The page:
Technology makes older adults feel older

Avner Caspi, Merav Daniel, Gitit Kavé

Research output: Contribution to journalArticlepeer-review


The current study aims to examine the effect of technology use on the assessment of subjective age across the adult lifespan, with the assumption that using technology might make older people feel older. One-hundred and fifty-one participants (ages 18–83) assessed their subjective age before and after using familiar and unfamiliar applications on a touchscreen tablet. Subjective age was assessed either by line marking or by numerical response. The oldest participants felt older after the manipulation relative to their pre-manipulation baseline, unlike the youngest participants in the sample. This effect was stronger for the unfamiliar application than for the familiar application. We suggest that using technology evokes stereotype threat. Although this threat does not impair performance, it still changes self perception. These findings could have far-reaching implications for the well-being of older adults in an ever more technological world.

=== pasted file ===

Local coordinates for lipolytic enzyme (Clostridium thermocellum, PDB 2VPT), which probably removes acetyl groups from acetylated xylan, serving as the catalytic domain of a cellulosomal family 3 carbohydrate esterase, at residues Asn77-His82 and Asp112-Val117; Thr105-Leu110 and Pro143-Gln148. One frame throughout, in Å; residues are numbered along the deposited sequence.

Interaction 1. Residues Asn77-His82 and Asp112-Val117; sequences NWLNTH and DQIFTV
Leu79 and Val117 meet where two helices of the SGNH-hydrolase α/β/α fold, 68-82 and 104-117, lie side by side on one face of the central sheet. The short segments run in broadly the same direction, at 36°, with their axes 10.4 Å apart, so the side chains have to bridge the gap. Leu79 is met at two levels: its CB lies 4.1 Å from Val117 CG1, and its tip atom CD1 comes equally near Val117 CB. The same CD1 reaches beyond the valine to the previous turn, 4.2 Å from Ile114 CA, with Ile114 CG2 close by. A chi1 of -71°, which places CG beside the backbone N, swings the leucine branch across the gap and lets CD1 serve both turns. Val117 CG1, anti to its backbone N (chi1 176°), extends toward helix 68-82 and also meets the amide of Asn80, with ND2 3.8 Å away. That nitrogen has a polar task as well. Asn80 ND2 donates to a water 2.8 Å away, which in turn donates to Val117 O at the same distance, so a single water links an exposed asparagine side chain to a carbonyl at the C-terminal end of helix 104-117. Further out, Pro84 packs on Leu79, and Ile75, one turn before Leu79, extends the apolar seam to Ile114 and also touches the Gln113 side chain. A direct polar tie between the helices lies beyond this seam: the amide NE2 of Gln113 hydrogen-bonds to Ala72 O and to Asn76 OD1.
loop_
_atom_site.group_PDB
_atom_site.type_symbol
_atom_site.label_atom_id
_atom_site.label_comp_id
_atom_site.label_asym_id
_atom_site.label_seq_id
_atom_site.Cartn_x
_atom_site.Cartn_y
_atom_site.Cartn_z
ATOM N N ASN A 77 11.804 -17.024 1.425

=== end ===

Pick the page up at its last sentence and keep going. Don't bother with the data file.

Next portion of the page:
Original languageEnglish
Pages (from-to)1025-1030
Number of pages6
JournalAging and Mental Health
Issue number8
StatePublished - 3 Aug 2019


  • Attitudes
  • mobile Application
  • self-evaluation
  • stereotype Threat
  • subjective Age

All Science Journal Classification (ASJC) codes

  • Phychiatric Mental Health
  • Gerontology
  • Geriatrics and Gerontology
  • Psychiatry and Mental health


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